Leaders should understand that one of their main responsibilities is to teach, Elder Jensen noted. "Paul, for instance, says that a bishop is to be apt to teach; that is, having a tendency to teach, maybe even an aptitude for teaching. (See 1 Tim. 3:2.) And the new plan meets that challenge by placing responsibility squarely on the shoulders of stake presidencies, bishoprics, auxiliary presidencies and priesthood leaders not only to become better teachers themselves but to take a personal interest in the teaching they oversee: to orient new teachers, to counsel with them periodically and help them adopt a program of self-improvement, to visit their classrooms on occasion, to see that the approved curriculum of the Church is being followed, to see that things are doctrinally correct, and just generally to tend this area of the Church better than we've done."

Elder Jensen acknowledged that, in the past, some have felt uncomfortable with teacher supervision because of the propensity for intimidation. "And it does create a bit of anxiety, I think, when someone comes in to observe you teach."

That can be alleviated by establishing good relationships initially through teacher orientation and then fostering them through the teacher improvement meetings and through out-of-class contacts, he suggested.

"And in a classroom visit, it helps to do a bit of pre-arrangement and to offer to play a role in the class."

He read from page 6 of Improving Gospel Teaching: "In arranging for these visits, leaders should offer to do whatever the teachers will find helpful. For example, they may present part of the lesson, reach out to a particular class member, assist with activities, or simply observe the class.

"Soon after visiting a class, leaders should express appreciation and give encouragement. At that time or soon thereafter, they may want to meet with the teachers individually, following the guidelines . . . under 'Counseling with Teachers.' "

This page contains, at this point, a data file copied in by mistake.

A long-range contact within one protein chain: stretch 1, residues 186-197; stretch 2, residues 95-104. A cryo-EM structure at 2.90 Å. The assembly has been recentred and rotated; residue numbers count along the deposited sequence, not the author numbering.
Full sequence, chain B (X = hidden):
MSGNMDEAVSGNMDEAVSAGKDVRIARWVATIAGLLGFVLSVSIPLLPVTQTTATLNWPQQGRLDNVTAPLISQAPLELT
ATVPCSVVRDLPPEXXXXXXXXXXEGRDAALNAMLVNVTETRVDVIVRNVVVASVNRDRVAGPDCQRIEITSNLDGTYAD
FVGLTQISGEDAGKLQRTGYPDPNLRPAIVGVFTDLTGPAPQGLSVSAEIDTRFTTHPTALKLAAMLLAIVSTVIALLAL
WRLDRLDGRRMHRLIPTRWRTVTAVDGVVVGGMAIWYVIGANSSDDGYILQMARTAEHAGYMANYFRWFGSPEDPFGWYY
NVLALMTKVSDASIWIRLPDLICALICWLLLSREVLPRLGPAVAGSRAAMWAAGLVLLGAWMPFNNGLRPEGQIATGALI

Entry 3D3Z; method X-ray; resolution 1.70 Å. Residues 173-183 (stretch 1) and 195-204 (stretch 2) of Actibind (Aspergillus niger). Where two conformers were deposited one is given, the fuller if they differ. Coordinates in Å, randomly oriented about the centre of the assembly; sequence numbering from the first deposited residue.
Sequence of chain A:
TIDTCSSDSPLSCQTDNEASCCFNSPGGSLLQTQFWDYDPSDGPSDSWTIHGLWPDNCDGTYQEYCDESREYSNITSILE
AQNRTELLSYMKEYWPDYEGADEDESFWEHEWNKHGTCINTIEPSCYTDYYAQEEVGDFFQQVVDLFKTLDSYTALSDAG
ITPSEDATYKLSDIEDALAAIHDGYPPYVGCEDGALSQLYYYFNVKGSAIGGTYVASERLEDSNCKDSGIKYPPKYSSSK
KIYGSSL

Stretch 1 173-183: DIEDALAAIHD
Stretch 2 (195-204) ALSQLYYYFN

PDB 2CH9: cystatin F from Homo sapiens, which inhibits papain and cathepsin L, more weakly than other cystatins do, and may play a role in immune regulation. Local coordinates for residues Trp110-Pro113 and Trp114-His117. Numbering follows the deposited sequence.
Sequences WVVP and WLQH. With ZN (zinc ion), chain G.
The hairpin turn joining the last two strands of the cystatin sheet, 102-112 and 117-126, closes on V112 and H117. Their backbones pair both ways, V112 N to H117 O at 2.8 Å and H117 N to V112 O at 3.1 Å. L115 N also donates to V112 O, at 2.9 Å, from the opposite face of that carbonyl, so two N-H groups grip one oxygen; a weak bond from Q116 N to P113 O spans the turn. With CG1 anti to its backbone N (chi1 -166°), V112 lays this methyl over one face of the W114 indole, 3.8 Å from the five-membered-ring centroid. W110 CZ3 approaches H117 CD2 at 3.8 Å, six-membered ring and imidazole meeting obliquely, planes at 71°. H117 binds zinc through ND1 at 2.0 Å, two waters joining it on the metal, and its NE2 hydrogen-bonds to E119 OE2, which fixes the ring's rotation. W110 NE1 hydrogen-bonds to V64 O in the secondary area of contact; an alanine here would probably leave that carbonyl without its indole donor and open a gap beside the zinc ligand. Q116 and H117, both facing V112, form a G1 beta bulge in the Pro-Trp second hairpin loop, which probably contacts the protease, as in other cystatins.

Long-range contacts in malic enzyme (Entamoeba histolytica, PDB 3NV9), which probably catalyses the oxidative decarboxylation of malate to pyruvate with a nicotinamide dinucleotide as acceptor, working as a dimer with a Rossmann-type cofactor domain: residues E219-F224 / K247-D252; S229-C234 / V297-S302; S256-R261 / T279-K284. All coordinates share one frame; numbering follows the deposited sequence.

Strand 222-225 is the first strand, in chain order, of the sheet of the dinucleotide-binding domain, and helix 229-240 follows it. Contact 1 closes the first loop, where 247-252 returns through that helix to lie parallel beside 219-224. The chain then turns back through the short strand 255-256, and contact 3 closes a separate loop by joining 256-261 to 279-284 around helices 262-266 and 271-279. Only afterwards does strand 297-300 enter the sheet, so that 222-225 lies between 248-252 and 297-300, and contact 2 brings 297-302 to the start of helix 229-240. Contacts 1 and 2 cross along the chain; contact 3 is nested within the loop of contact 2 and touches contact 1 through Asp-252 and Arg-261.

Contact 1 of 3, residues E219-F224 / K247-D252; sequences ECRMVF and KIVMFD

Another strength in the new plan, Elder Jensen said, is in the in-service training of teachers. "The teacher improvement meeting, with the help of the revised Teaching, No Greater Call, will have a lot more substance," he said. It will have a lot more on teaching methods, and there will be a greater effort made to role play and practice and share ideas among teachers of the different age groups. It can be a much more profitable meeting, though it's pretty clear that it shouldn't go longer than an hour, which I hope everyone will adhere to."

And the new plan freshens the basic training that teachers should receive through what is now called the Teacher Improvement Course, Elder Jensen said. "The old teacher development course was very good, but it has been brought current, and with the help of Teaching, No Greater Call, is going to do a lot for teachers who have never had any basic training. It could help, for instance, a young man or woman preparing for missionary service. It is something everybody in the Church — leader, teacher or average member — needs to undergo. Hopefully, that will systematically occur in the units of the Church."

Elder Jensen noted that the 12 basic lessons could even be administered as a self-taught course and suggested that a husband and wife might want to go through them together to improve the teaching they do in their own home.

"We should give our best to our families," he said. "Frequently, we put a lot more energy and time into a Relief Society lesson or a priesthood lesson than we do a home evening lesson, which may be something we kind of craft together after dinner on a Monday night. It's sort of the idea of always putting out your best silverware and your best tablecloth when company comes. But I think a good mom and dad give their best to their children. They realize that is the most lasting part of their lives."

And the course could also have application to those who are seeking to become better home teachers or visiting teachers, Elder Jensen said.

"So, if we are all desirous of becoming better teachers, and if we're all submissive enough to let someone help us, this is a beautiful program. In the Church, that atmosphere has to always be there anyway for growth to occur. The great thing about the Church is that sometimes we'll be teachers and sometimes we'll be leaders. Because of that we should have an appreciation for the need to have this happen and be respectful regardless of which situation we're in."